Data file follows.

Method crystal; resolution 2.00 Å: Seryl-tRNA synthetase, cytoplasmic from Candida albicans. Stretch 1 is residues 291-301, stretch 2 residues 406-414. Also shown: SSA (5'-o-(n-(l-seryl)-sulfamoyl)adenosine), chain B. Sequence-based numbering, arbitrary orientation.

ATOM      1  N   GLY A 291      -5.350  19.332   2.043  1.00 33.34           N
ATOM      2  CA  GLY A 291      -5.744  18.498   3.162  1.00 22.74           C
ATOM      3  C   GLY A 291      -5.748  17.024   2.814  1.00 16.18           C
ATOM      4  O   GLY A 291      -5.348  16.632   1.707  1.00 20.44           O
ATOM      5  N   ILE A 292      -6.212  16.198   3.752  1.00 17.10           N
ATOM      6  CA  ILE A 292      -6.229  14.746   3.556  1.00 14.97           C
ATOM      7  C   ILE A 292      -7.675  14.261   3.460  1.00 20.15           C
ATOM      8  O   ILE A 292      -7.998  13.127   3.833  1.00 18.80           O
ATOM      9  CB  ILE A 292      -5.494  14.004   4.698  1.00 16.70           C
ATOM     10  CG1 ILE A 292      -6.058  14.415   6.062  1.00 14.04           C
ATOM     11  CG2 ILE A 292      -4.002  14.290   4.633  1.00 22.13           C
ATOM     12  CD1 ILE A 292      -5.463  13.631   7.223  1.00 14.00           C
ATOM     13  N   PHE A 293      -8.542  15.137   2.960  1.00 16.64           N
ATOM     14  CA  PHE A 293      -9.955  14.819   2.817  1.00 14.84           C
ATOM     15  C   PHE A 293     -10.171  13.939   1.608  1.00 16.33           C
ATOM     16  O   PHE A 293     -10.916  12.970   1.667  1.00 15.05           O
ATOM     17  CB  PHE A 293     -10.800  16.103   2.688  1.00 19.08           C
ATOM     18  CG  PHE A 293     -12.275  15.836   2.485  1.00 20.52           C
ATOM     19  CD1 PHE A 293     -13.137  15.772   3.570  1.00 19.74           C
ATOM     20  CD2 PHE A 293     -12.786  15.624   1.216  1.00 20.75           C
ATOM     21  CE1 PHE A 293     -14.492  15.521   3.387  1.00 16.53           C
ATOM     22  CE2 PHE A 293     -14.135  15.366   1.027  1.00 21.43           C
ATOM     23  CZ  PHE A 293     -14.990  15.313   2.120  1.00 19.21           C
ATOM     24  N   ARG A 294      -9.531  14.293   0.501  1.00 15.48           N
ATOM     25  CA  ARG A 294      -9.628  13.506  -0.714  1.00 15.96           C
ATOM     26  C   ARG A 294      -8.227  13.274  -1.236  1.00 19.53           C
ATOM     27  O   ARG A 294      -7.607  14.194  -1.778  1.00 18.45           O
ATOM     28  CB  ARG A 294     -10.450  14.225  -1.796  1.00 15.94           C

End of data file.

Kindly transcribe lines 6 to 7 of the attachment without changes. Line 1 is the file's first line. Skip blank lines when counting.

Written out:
ATOM      5  N   ILE A 292      -6.212  16.198   3.752  1.00 17.10           N
ATOM      6  CA  ILE A 292      -6.229  14.746   3.556  1.00 14.97           C